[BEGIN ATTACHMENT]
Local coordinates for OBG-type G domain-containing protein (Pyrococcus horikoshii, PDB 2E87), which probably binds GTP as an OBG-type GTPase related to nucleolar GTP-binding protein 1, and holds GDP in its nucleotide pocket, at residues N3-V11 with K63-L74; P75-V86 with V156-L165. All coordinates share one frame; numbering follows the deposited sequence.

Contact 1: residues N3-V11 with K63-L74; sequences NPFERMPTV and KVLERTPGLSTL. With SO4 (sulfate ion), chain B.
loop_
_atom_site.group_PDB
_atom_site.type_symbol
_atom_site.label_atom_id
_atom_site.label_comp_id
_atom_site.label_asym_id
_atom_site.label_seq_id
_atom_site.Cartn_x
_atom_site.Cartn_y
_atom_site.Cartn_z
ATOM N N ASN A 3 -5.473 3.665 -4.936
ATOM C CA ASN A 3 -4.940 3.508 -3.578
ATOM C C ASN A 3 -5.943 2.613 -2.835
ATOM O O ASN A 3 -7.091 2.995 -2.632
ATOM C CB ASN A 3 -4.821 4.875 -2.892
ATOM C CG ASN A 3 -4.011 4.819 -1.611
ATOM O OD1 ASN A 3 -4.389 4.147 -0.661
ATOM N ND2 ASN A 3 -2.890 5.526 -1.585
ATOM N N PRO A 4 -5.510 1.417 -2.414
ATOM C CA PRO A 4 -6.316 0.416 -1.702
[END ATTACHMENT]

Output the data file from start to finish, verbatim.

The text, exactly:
Local coordinates for OBG-type G domain-containing protein (Pyrococcus horikoshii, PDB 2E87), which probably binds GTP as an OBG-type GTPase related to nucleolar GTP-binding protein 1, and holds GDP in its nucleotide pocket, at residues N3-V11 with K63-L74; P75-V86 with V156-L165. All coordinates share one frame; numbering follows the deposited sequence.

Contact 1: residues N3-V11 with K63-L74; sequences NPFERMPTV and KVLERTPGLSTL. With SO4 (sulfate ion), chain B.
loop_
_atom_site.group_PDB
_atom_site.type_symbol
_atom_site.label_atom_id
_atom_site.label_comp_id
_atom_site.label_asym_id
_atom_site.label_seq_id
_atom_site.Cartn_x
_atom_site.Cartn_y
_atom_site.Cartn_z
ATOM N N ASN A 3 -5.473 3.665 -4.936
ATOM C CA ASN A 3 -4.940 3.508 -3.578
ATOM C C ASN A 3 -5.943 2.613 -2.835
ATOM O O ASN A 3 -7.091 2.995 -2.632
ATOM C CB ASN A 3 -4.821 4.875 -2.892
ATOM C CG ASN A 3 -4.011 4.819 -1.611
ATOM O OD1 ASN A 3 -4.389 4.147 -0.661
ATOM N ND2 ASN A 3 -2.890 5.526 -1.585
ATOM N N PRO A 4 -5.510 1.417 -2.414
ATOM C CA PRO A 4 -6.316 0.416 -1.702